A new wave of pairings: Zinc and drink with oysters and gin

On Tuesday, January 16, Bonny & Read Fine Steaks and Seafood came together with Lee Spirits Company to collaborate on a five-course oyster and gin pairing dinner. The unusually progressive approach provides Colorado Springs with something fresh and unexpected to heighten traditional expectations of craft food and beverage combinations.

“We’ve done a lot of different cocktail-dinner pairings before, but we’ve never done one that’s purely seafood-based,” says Josh Kelly, executive chef at Bonny & Read. “One of the things that makes me most proud is bringing fresh oysters and raw bar options to Colorado Springs and [the city] being such a melting pot, it brought out a surprising amount of oyster fanatics.”

Image courtesy of Kaitlin Boyer.

Bonny & Read sells between 500 and 1,000 oysters on the half shell a week and Kelly says he attempts to showcase different varieties from both the Atlantic and the Pacific. The appreciation for the subtle flavors is intensified with the integration of cocktails built on-site by Carlos David Garcia, bartender at Lee Spirits Co. with assistance from Philip Taylor.

“We would come up with a cocktail to pair with the dish, for a specific reason,” says Cole Chapman, brand ambassador at Lee Spirits Co. who presents the luscious and layered drink selections that nicely balances the saltiness from the oysters.

Left to right: Philip Taylor and Carlos David Garcia, Lee Spirits Co. Image courtesy of Kaitlin Boyer.

The first course confirms the notion of geographical diversity in an oyster flight with three North American varietals that are consistent in dishes throughout the evening. Although each elicits their own distinct flavors, they all receive a compliment from a classic gin martini with Lee Spirits dry, prohibition-inspired gin.

Image courtesy of Kaitlin Boyer.

The smallest is a Calm Cove oyster which are found on the West side of Washington’s natural waterway, Hood Canal (which separates Kitsap Peninsula from Olympic Peninsula). These oysters are cultivated inter-tidally, with the ebb and flow of the waves exposing the oysters to both sunlight and fresh air. Hood Canal is rich in nutrients which contributes to a hard outer shell with highly fluted and jagged edges (as a result of rapid growth) with deep cups. They promote accessible earthy, mushroom notes and a faint cucumber finish.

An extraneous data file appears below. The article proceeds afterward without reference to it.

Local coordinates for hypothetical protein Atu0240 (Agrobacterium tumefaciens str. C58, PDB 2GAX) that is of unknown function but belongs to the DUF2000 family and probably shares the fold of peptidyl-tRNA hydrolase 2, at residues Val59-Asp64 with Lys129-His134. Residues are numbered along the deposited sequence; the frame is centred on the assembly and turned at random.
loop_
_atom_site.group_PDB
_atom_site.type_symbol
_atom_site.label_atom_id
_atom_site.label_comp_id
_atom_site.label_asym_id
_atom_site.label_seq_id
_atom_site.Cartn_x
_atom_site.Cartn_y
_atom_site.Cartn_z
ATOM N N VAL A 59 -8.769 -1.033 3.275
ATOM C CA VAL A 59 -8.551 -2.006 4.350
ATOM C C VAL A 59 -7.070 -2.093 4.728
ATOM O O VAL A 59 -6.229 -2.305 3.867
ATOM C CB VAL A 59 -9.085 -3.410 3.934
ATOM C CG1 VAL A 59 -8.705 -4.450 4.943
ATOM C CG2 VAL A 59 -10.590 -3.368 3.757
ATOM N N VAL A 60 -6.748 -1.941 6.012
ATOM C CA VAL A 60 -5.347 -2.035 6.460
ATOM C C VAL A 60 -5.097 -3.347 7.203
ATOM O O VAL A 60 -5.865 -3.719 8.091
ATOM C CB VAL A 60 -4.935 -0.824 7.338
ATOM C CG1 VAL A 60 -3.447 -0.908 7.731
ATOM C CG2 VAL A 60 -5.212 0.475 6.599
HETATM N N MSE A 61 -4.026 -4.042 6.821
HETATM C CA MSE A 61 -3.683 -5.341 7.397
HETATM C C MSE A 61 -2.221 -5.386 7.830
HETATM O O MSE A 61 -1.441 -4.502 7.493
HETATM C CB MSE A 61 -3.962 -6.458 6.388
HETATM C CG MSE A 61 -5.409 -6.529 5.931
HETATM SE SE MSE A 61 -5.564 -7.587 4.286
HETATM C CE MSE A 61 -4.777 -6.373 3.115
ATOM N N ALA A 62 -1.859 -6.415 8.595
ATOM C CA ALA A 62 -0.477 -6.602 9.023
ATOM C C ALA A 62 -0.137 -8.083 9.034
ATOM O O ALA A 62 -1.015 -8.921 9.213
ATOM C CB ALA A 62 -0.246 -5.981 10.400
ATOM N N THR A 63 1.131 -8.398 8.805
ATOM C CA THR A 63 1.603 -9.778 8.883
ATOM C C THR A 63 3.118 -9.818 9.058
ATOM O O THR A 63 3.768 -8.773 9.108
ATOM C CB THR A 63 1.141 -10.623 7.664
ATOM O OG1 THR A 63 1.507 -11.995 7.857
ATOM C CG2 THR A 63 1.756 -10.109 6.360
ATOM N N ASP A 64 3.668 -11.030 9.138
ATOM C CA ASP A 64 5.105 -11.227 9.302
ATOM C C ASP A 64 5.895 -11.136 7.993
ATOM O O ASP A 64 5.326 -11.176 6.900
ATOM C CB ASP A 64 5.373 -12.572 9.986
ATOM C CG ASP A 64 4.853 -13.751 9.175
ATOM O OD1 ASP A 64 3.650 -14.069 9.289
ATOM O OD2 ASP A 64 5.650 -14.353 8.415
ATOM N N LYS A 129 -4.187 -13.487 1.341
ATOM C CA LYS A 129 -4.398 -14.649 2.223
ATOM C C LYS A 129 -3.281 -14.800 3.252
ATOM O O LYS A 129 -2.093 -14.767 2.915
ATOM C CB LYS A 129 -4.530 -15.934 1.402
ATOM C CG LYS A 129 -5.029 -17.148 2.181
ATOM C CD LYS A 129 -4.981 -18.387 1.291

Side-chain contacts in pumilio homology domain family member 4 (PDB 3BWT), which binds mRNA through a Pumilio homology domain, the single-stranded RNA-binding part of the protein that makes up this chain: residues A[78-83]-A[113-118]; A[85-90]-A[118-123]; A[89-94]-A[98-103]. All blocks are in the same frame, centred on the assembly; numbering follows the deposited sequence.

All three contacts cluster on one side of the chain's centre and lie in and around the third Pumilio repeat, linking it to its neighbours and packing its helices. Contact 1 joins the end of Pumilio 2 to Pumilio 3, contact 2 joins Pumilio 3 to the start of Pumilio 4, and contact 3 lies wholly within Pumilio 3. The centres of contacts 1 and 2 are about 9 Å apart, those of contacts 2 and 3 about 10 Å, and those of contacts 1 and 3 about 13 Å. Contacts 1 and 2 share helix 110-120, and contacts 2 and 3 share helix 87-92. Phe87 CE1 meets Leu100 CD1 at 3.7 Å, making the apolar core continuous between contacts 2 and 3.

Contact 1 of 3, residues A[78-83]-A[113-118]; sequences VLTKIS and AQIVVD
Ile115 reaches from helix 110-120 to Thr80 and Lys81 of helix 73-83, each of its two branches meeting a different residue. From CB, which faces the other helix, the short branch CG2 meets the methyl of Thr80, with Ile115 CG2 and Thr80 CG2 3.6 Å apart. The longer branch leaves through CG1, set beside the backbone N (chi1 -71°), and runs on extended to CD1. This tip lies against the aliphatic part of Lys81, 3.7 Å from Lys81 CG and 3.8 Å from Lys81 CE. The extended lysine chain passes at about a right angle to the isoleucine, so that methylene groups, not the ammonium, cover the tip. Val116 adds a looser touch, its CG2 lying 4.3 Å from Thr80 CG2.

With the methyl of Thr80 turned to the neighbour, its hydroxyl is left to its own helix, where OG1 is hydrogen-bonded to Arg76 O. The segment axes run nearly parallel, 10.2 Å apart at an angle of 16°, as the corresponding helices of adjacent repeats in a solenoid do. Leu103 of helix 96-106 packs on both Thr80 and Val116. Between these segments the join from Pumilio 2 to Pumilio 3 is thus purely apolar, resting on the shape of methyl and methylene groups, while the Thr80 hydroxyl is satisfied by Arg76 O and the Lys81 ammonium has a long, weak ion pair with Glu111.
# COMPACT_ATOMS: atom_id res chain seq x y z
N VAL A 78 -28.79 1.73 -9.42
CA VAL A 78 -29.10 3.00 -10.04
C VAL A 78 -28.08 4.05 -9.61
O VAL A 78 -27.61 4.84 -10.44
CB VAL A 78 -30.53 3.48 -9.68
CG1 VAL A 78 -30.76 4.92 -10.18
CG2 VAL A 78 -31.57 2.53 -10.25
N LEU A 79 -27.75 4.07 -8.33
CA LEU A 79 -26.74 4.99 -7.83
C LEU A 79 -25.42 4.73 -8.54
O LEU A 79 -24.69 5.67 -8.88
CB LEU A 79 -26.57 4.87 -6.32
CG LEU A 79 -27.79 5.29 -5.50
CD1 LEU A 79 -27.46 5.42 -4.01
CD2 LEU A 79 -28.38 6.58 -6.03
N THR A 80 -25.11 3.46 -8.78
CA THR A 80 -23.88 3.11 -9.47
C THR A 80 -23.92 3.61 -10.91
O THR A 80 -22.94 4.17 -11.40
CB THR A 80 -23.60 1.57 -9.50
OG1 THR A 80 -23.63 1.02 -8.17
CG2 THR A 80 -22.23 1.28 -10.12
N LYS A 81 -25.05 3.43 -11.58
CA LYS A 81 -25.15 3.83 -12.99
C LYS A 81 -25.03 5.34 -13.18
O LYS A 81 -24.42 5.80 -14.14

The largest and most recognizable is the Blue Point oyster which is often a broad reference to those harvested in the southern New England coastal region, but originally derives its name from Long Island’s Great South Bay in New York. They are bottom-cultured with a silky texture, crisp oceanic expression and characteristically East Coast brininess.

The Kusshi oyster hails from Vancouver, British Columbia, and translates from Japanese to “precious” or “ultimate.” The oyster is as deep as it is long with a bright purple hue that peaks out from inside the shell. The Kusshi’s are farmed by a tray suspension method and a noticeably meaty texture juxtaposes sweet and salty flavors that finishes with a mild fruitiness that lingers.

Image courtesy of Kaitlin Boyer.

The visual and aromatic elements enhance the presentation of the dish to create an intentional and thoughtful introduction to the evening. “Trying the oysters naked to start gives a pure representation of the quality and oceanic origin,” says Kelly. To further the clean, unadulterated experience a crystal clear, smooth martini clears the palate and we continue to sip on the refreshing cocktail throughout the course of the evening.